What is FODMAP?
FODMAP is a family of poorly absorbed, short-chain carbohydrates such as Oligosaccharides, Polyols, Free Fructose and Lactose (Barrett et al., 2010). These short-chain carbohydrates are poorly absorbed in the small intestine, highly osmotic and rapidly fermented by gut bacteria which can lead to increased gas, distention, bloating, cramping and diarrhea. These are all the symptoms of Irritable Bowel Syndrome (IBS) (Marcason, 2012).
– Consists of fructans (fructo-oligosaccharides or FOS) and galacto-oligosaccharides (GOS) which are unable to be digested as human do not have the necessary enzymes to break them down.
– Thus, they are not absorbed in the small intestine which may cause problems for patients with IBS.
– Examples for Oligosaccharides in common foods includes artichokes, asparagus, beets, brussels sprouts, broccoli, cabbage, fennel, garlic, leeks, okra, onions, peas, shallots, wheat, rye, barley, legumes, lentils, chickpeas, apples, peaches, persimmon, watermelon and pistachios.
– Polyols are a form of sugar alcohol in which absorption across the intestinal barrier is slow.
– Examples for Polyols in these common foods includes apples, apricots, cherries, pears, nectarines, peaches, plums, prunes, watermelon, avocado, cauliflower, mushrooms, snow peas, and the artificial sweeteners sorbitol, mannitol, maltitol and xylitol.
3. Free Fructose
– A simple sugar and that requires no digestion.
– When the amount of fructose exceeds glucose, an alternative absorption method is required however it is impaired in some individuals which leads to fructose malabsorption.
– Examples of fructose in common foods includes apples, cherries, mangoes, pears, watermelon, asparagus, artichokes, sugar snap peas, honey, and high fructose corn syrup.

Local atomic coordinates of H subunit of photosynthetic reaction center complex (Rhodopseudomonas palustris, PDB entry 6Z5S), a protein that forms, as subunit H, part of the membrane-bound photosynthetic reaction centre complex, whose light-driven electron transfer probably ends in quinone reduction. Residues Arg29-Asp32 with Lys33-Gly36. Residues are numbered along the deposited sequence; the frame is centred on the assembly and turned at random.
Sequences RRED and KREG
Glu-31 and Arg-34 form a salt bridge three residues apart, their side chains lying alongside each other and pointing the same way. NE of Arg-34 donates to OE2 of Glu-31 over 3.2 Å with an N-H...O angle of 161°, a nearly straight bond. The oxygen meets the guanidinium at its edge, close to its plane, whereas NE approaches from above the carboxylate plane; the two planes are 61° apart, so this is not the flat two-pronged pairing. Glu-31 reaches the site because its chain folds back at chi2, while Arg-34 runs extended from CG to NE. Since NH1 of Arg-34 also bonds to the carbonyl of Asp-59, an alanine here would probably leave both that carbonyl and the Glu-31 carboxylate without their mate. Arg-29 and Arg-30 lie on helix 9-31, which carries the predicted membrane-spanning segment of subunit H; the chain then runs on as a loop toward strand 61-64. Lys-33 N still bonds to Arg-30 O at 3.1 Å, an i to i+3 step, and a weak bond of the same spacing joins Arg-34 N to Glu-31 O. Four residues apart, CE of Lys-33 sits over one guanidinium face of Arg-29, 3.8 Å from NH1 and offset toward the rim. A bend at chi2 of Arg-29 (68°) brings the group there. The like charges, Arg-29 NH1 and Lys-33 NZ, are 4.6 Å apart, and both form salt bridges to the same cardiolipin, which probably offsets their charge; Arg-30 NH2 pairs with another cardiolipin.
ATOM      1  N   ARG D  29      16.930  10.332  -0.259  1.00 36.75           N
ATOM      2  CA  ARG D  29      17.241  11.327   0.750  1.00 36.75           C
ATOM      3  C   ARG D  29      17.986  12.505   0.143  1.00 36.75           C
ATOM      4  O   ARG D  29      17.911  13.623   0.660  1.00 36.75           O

– A disaccharide that will not be absorbed if undigested by lactase; an enzyme that splits milk sugar lactose into glucose and galactose
– Examples of common foods with Lactose includes milk, yogurt, ice cream, custard, and soft cheeses
Source: Marcason, 2012.
Low FODMAP diet is a nutritionally balanced diet for those with irritable bowel syndrome (IBS) as it is low in fermentable oligosaccharides, disaccharides, monosaccharides and polyols (FODMAPs). This type of diet is based on restricting dietary intake of short chain carbohydrates that are slowly absorbed or indigestible and not absorbed during passage through the small intestine (Halmos et al., 2014).
Irritable bowel syndrome (IBS) is a common medical condition characterized by chronic, recurrent, abdominal pain and discomfort, and altered bowel habits that occur in the absence of other organic gastrointestinal (GI) disease (Defrees & Bailey, 2017).
The principle of the low FODMAP diet is that the patients avoid all foods with high FODMAP content in normal serving sizes and replaces them with those low in FODMAPs, with long-term restriction limited to what is required to control symptoms This is important as FODMAPs are found in multiple food groups and ensures patients consume foods from all of the 5 core food groups, which are dairy, meat and meat alternatives, fruit, vegetables and legumes, and grains and cereals (Iacovou et al., 2015).
Defrees, D. N. & Bailey, J. (2017). Irritable Bowel Syndrome: Epidemiology, Pathophysiology, Diagnosis, and Treatment. Elservier, 44(4), 655-671.
Iacovou M., Tan V., Muir J. G. and Gibson P. R (2015). The low FODMAP diet and its application in East and Southeast Asia. Journal of Neurogastroenterology and Motility, 21(4), 459-470.
Halmos E. P., Power V. A., Shepherd S. J., Gibson P. R., Muir J.G. (2014). A diet low in FODMAPS reduces symptoms of irritable bowel syndrome. Clinical – Alimentary Tract, Gastroenterology, 146(1), 67–75. https://doi.org/10.1053/j.gastro.2013.09.046
Marcason, W. (2012). What Is the FODMAP Diet? Journal of the Academy of Nutrition and Dietetics, 112(10), 1696. https://doi.org/10.1016/j.jand.2012.08.005
Barrett J. S., Gearry R. B., Muir J. G., Irving P. M., Rose R., Rosella O., Haines M. L., Shepherd S. J. & Gibson P. R. (2010). Dietary poorly absorbed, short-chain carbohydrates increase delivery of water and fermentable substrates to the proximal colon. Alimentary Pharmacology & Therapeutics, 31(8), 874–882. https://doi.org/10.1111/j.1365-2036.2010.04237.x